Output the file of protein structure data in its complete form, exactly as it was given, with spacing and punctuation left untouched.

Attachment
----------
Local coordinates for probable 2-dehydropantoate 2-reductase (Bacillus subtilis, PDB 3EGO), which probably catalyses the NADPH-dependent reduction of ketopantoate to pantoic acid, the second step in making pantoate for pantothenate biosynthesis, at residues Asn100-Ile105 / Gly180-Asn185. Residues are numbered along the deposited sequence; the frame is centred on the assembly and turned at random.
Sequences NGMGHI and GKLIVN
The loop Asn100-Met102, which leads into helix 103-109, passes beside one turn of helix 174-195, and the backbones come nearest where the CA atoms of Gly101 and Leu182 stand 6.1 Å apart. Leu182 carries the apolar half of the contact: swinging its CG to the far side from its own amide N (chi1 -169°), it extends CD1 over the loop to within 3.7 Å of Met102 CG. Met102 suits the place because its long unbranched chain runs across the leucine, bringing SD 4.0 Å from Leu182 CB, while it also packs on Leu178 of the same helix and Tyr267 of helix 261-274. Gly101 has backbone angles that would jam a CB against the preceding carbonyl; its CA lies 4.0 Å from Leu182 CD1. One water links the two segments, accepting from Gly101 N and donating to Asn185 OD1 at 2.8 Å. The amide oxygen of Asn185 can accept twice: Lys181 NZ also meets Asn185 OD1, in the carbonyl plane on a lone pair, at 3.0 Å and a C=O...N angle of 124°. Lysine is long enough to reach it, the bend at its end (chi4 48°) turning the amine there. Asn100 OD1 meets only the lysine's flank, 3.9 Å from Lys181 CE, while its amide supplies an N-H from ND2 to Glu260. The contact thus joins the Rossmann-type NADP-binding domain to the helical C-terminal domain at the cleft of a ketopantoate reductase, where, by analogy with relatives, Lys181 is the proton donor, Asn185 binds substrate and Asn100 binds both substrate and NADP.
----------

Local coordinates for probable 2-dehydropantoate 2-reductase (Bacillus subtilis, PDB 3EGO), which probably catalyses the NADPH-dependent reduction of ketopantoate to pantoic acid, the second step in making pantoate for pantothenate biosynthesis, at residues Asn100-Ile105 / Gly180-Asn185. Residues are numbered along the deposited sequence; the frame is centred on the assembly and turned at random.
Sequences NGMGHI and GKLIVN
The loop Asn100-Met102, which leads into helix 103-109, passes beside one turn of helix 174-195, and the backbones come nearest where the CA atoms of Gly101 and Leu182 stand 6.1 Å apart. Leu182 carries the apolar half of the contact: swinging its CG to the far side from its own amide N (chi1 -169°), it extends CD1 over the loop to within 3.7 Å of Met102 CG. Met102 suits the place because its long unbranched chain runs across the leucine, bringing SD 4.0 Å from Leu182 CB, while it also packs on Leu178 of the same helix and Tyr267 of helix 261-274. Gly101 has backbone angles that would jam a CB against the preceding carbonyl; its CA lies 4.0 Å from Leu182 CD1. One water links the two segments, accepting from Gly101 N and donating to Asn185 OD1 at 2.8 Å. The amide oxygen of Asn185 can accept twice: Lys181 NZ also meets Asn185 OD1, in the carbonyl plane on a lone pair, at 3.0 Å and a C=O...N angle of 124°. Lysine is long enough to reach it, the bend at its end (chi4 48°) turning the amine there. Asn100 OD1 meets only the lysine's flank, 3.9 Å from Lys181 CE, while its amide supplies an N-H from ND2 to Glu260. The contact thus joins the Rossmann-type NADP-binding domain to the helical C-terminal domain at the cleft of a ketopantoate reductase, where, by analogy with relatives, Lys181 is the proton donor, Asn185 binds substrate and Asn100 binds both substrate and NADP.